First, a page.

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Delphiniums are Divine but Demanding

Delphiniums are Divine but Demanding

By Therese Ciesinski, GardenSMART

Just as there are places I would like to visit, but will never see, and experiences I wonder about, but will never have (I’m looking at you, bungee jumping), there are plants that I admire and desire, but will never grow. These are plants that require specific growing conditions, a ridiculous amount of pampering, and a climate that I don’t live in. At the top of this list are delphiniums.

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The darlings of the English cottage garden, delphiniums are spectacular. Their shape, height, and jewel-like colors make them showstoppers and a great counterpoint to roses and other perennials that mound or spread. I’ll never be able to grow them successfully, but that doesn’t mean I don’t yearn to see their impressive spires hovering over the other flowers in my perennial border.

Delphiniums are in the buttercup family and related to the shorter and leggier larkspur. The garden delphiniums available in the U.S. are hybrids of varying heights: The Elatum group is tallest, with the classic dense flower stalk, the Pacific Giants group is a foot or so shorter, and the Belladonna group tops out at 3 to 4 feet, and has branched flower stalks.

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Plants bloom in June and July in almost every hue, but the classic colors are blue, purple, pink or white with contrasting white or black “bees” – the flower’s center. Hummingbirds, butterflies and bees love delphiniums. Varieties can be as short as two feet and as much as eight feet tall. Delphiniums are short-lived and individual plants can be expensive, especially since they look best in clusters of five or more. They can be started from seed, but it takes awhile before plants are large enough to flower.

While delphiniums will make any garden the envy of the neighborhood, they are not easy plants to grow. They require prime garden real estate and demand constant attention. Staking, feeding, consistent watering and constant vigilance for pests and diseases are all necessary. But if you’ve got the right climate and are game for a challenge, here’s what you need to know.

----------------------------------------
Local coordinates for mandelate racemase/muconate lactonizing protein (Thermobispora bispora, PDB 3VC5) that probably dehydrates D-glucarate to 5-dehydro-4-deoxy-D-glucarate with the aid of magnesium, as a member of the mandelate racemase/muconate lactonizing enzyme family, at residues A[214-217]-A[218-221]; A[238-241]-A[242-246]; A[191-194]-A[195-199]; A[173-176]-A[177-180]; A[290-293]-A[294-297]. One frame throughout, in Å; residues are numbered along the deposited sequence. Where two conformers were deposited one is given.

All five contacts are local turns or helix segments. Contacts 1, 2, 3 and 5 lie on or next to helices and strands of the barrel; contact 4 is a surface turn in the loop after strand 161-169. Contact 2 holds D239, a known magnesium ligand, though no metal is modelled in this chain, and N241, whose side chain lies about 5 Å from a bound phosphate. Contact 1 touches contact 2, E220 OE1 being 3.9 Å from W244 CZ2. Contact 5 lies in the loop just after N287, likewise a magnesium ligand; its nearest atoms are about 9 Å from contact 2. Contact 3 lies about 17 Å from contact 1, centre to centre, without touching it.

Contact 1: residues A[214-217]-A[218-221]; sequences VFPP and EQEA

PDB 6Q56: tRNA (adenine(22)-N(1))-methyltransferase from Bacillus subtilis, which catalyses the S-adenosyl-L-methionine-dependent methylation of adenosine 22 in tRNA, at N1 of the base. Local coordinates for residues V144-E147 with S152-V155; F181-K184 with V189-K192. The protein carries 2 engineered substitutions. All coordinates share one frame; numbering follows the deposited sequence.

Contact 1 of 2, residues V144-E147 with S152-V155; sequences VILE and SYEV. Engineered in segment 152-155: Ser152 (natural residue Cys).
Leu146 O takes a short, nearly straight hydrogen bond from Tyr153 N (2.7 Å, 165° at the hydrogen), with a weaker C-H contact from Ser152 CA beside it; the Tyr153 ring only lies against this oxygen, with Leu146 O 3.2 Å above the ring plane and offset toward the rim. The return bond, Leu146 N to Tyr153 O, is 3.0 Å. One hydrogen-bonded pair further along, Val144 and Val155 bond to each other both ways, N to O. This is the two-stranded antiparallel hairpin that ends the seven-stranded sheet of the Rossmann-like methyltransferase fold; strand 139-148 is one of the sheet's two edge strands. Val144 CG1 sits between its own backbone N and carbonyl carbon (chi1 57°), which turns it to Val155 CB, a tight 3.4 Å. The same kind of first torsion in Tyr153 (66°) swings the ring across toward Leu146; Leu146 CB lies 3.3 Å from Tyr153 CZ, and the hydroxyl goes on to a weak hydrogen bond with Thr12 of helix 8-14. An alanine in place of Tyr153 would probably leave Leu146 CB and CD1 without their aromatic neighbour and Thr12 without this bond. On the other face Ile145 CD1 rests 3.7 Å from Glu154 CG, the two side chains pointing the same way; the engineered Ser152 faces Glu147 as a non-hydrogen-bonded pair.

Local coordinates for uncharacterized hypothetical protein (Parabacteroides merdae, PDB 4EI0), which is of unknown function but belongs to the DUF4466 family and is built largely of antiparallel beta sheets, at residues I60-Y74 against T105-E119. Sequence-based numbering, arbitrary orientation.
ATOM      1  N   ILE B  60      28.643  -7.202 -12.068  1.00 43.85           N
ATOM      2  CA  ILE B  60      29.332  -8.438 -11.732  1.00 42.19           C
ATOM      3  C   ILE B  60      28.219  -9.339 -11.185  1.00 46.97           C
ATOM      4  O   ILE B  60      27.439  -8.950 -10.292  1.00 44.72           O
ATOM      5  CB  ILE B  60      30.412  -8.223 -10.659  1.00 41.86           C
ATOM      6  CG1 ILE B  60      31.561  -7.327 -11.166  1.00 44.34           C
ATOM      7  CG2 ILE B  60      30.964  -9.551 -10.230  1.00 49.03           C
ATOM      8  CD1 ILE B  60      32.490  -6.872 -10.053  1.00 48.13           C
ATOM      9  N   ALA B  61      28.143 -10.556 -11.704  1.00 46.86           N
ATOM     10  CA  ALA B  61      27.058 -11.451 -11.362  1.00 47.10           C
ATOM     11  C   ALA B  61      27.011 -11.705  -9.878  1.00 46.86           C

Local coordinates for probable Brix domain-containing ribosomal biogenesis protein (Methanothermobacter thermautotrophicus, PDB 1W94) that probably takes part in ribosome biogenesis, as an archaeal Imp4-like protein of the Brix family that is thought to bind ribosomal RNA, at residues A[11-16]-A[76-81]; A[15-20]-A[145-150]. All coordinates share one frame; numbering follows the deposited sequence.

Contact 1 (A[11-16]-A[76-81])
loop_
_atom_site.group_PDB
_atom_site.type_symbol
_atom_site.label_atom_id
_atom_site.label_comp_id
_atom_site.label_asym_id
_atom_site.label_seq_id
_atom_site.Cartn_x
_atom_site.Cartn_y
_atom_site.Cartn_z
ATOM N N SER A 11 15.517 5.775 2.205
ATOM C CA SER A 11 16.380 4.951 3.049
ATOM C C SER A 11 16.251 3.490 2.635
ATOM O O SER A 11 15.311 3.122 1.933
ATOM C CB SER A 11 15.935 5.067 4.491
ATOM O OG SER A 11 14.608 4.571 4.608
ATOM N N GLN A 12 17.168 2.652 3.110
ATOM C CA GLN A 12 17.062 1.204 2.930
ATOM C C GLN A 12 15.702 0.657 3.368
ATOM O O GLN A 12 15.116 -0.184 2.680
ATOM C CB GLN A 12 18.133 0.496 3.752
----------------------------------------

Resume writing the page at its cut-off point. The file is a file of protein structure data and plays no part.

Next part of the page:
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How to grow:

Site: Hardy in USDA Plant Hardiness Zones 3 to 7. Not recommended for humid climates. The site should be sheltered from strong winds and rain. Against a fence is ideal. Taller varieties are perfect for the back of the border.

Sun: Delphiniums need full sun, a least six hours a day, but partial shade in hotter areas. They like a cooler climate, the kind found in the Pacific Northwest or coastal Maine.

Soil: Rich, well drained and on the alkaline side. Mix some good quality compost into the soil before planting. Soil should be kept moist. This plant is not drought-tolerant.

Plant: Don’t plant the crown too deep, or it will rot. Space plants one to three feet apart, depending on the variety. They look best planted en masse but air needs to circulate between plants.

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Care: Delphiniums have hollow stalks which snap easily and so need to be staked. They also need to be deadheaded, and fed throughout the summer. Mulch after planting and keep weeded. Water regularly, but do not overhead water or get the foliage wet, which can lead to leaf spot.

After bloom, cut the flower stalk right down to the bottom foliage and the plant may send up another flower stalk in late summer. Plants are vigorous growers; divide clumps every two to four years.

Pests: Slugs, snails, aphids, mites, leafhoppers, leaf miners, stem borers. Deer and rabbits, thankfully, leave them alone.

Diseases: Rust, gray mold, powdery mildew, botrytis, leaf spot, crown, stem, and root rots. This is not an exhaustive list.

It’s unlikely that my shady and humid garden will ever host delphiniums, making me a bit envious of the dormouse in the A.A. Milne poem, the Dormouse and the Doctor:

There once was a Dormouse who lived in a bed

Of delphiniums (blue) and geraniums (red)

And all the day long he'd a wonderful view

Of geraniums (red) and delphiniums (blue).

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